Shares with differential voting rights, or DVRs, of three midcap companies have outperformed their respective ordinary shares in 2016. For the third consecutive year, DVRs of Future Enterprises, Gujarat NRE Coke and Jain Irrigation have churned out better returns than their ordinary shares.
Future Enterprises’ DVRs, which have been trading barely at any discount to its ordinary shares, have returned 22.8 percent gains in 2016 compared to losses of 15.4 percent in ordinary shares.
Debt-laden Gujarat NRE Coke’s DVRs have been trading at an 8 percent discount to ordinary shares. The company’s DVRs have clocked a 12.4 percent return for the year as compared to a loss of 12.85 percent in ordinary shares.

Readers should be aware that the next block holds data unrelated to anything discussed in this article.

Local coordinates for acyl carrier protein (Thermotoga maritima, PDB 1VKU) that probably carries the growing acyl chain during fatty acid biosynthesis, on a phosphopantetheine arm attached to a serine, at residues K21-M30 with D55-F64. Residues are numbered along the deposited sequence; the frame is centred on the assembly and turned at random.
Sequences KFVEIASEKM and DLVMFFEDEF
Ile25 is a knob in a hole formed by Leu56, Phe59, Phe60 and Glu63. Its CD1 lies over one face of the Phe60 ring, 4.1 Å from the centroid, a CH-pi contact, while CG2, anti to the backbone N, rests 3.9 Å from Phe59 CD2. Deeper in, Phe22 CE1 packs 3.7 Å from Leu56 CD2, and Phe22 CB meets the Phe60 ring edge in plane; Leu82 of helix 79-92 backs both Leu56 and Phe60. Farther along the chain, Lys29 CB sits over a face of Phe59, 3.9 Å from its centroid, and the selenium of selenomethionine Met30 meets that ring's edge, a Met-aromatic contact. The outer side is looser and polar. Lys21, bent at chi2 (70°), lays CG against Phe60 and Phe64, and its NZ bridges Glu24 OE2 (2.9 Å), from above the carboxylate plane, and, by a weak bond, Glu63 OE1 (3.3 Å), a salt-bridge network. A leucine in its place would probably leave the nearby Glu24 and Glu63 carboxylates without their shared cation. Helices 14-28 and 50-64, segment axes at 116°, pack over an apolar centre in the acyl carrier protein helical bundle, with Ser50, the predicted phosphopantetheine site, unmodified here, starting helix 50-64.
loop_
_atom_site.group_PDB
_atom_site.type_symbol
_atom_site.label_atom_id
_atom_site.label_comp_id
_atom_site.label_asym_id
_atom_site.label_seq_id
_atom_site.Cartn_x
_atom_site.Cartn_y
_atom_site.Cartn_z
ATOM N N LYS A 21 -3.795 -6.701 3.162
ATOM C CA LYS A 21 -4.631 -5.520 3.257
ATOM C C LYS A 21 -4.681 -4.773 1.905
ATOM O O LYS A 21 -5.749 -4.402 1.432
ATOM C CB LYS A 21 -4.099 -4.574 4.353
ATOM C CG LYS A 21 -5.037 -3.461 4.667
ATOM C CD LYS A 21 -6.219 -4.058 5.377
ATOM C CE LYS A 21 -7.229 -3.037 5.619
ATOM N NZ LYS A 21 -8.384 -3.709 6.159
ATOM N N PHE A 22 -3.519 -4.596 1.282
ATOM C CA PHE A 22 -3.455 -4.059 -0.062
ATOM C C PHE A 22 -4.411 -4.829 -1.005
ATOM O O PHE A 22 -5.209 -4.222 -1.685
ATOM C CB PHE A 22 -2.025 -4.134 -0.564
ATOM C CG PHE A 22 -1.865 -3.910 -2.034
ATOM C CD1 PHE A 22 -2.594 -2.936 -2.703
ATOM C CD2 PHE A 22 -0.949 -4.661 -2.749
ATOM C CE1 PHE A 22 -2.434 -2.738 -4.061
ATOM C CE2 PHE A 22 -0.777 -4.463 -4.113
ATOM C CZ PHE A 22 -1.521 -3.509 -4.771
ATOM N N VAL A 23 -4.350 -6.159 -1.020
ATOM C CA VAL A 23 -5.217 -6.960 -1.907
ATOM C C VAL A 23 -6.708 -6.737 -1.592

Jain Irrigation DVRs too outperformed ordinary shares, though by a thin margin. Its DVRs jumped 31 percent in 2016 as against a 27 percent gain in ordinary shares.
The only exception is Tata Motors. The automaker’s DVRs have fetched a 4 percent return as compared to 21 percent gains registered by its ordinary shares.
What’s fuelling the DVR rally? Analysts say the demand for midcap DVRs is most likely coming from retail investors, who are more interested in earning a little extra from a stock in exchange for sacrificing a few voting rights they rarely exercise.
Some analysts say Tata Motors’ ordinary shares have done better because of interest from foreign portfolio investors in the company’s stock.